CRM2: What Investors Need to Know

By admin-tmfd on 1 February 17 Retirement Planning

At a dinner party or out on the links, it’s quite common to discuss investment returns with friends and associates. More often than not, the conversation leans towards bragging about the ‘winners’ and staying quiet about the ‘losers’. But how does an investor know the actual performance of their portfolio net of costs once all the trading activity has been considered? Important changes to Canada’s investment industry were ushered in last year, offering more transparency to Canadian investors with regard to portfolio performance and investment fees. CRM2—aka Client Relationship Model, Phase 2—is now in full effect.

The industry changes introduced two new annual reports:

  • Investment Performance Report details the rates-of-return earned by your investments.
  • Charges and Compensation Report details the costs paid to your brokerage or financial institution.


Will CRM2 change the conversation? More likely, it will introduce increased clarity and assurance now that investors can get a better grasp on the performance and costs associated with their investment portfolios.

Standardized performance reporting will provide investors with a better understanding of personalized rates-of-return, especially if this information is not currently reported in any fashion. Investors can assess their results in a fair manner so comparisons can be made to the markets, benchmarks or other portfolios.

The compensation report will provide details about the money received by the brokerage or financial institution over the previous year to provide services to the investor. It does not necessarily indicate how much is paid to the actual advisor or advising team. Each firm determines this amount differently, based on its business model and split in responsibilities between the firm and the advisor. Contrary to what many may think, there are always costs to investing, even for do-ityourselfers. The most common fees include the Management Expense Ratios (MERs) on ETFs and mutual funds, commissions paid for stock/bond trades, or the bid/ask spread on trading securities in a brokerage account.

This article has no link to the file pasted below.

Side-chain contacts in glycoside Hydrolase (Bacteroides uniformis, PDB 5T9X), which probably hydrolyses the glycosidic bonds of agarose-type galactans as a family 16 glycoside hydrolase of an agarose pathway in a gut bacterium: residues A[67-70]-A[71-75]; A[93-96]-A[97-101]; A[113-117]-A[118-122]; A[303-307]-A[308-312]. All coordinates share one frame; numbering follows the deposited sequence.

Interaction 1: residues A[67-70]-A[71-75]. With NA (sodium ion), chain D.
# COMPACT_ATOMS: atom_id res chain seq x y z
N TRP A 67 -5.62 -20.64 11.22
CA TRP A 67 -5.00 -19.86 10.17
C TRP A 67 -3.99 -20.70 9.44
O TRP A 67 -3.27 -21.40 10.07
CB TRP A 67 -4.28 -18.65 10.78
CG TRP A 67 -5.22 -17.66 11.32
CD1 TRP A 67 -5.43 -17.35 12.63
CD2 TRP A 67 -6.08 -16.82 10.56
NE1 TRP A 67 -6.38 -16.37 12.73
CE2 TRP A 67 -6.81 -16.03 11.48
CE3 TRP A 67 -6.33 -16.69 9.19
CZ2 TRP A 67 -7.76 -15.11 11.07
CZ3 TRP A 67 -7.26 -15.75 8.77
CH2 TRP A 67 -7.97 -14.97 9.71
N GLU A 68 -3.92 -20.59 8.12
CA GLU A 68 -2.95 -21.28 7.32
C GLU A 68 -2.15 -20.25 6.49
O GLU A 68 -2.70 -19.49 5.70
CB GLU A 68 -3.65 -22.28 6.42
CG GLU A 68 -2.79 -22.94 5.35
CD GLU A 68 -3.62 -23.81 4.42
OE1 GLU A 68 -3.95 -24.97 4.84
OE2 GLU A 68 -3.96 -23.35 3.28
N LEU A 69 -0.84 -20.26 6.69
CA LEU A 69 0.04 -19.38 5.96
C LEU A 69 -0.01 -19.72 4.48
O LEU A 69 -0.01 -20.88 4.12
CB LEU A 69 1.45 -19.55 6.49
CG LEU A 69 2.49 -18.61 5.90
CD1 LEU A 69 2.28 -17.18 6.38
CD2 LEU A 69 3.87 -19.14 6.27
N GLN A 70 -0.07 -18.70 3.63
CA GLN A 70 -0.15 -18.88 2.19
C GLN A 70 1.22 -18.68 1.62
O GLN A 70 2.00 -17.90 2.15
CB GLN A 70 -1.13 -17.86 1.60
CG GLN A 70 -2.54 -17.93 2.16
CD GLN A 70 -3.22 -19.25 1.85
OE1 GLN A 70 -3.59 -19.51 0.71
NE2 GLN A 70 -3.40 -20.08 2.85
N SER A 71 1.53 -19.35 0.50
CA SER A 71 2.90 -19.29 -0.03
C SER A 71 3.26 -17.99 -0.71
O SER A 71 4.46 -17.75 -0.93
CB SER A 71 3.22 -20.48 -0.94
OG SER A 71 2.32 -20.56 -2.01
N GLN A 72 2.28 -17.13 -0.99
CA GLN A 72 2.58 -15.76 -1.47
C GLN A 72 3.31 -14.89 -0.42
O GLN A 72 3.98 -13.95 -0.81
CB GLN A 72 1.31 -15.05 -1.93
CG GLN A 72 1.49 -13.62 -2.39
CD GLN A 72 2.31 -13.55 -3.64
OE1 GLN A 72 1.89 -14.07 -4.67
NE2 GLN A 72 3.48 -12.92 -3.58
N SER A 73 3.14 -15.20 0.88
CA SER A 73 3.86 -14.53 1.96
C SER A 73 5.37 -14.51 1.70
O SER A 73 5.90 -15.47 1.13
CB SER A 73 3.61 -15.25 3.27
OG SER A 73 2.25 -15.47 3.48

Many investment advisors, including ourselves, embraced increased transparency years ago using a fee-based model of compensation, meaning the costs of providing financial advice stays separate from investment fees. This new reporting will increase transparency and make it easier for investors to assess the value they receive from their advisors.

Working with an investment advisor should ensure confidence and peace of mind regarding the decisions that are going to grow your wealth as well as protect your nest egg. Our clients have come to appreciate that we consider the entire financial picture within financial planning, not just the investment portfolio. Our goal is always focused on managing cash flow, minimizing taxes and growing your Net Worth to help you achieve your personal long-term objectives. Oscar Wilde, the wellknown novelist and playwright, famously quipped about one “who knows the price of everything and the value of nothing.” We concur: the values cannot be hidden where your finances are concerned and we’re pleased with the introduction of this new enhanced reporting. Not only does it level the playing field across Canada’s investment industry, it makes it easier for you, The Connected Dentist™, to evaluate the service and value you receive from us, your trusted financial advisors.


HOWARDHOWARD J ATKINSON CFA, CIMA® and ICD.D is the President of TMFD Financial (TMFD Financial), focusing on business development and corporate strategy. Prior to joining TMFD Financial he was a founder and president of Horizons ETFs Management Inc. and over his three decades in financial services has held executive positions with Mackenzie Financial Corporation, CI Funds and Barclays Global Investors Canada Ltd. He is the past founding chair of the Canadian ETF Association and a past president of CFA Society Toronto. He is the author of four books including The New Investment Frontier III: A Guide to Exchange Traded Funds for Canadians, (Insomniac Press, 2005).

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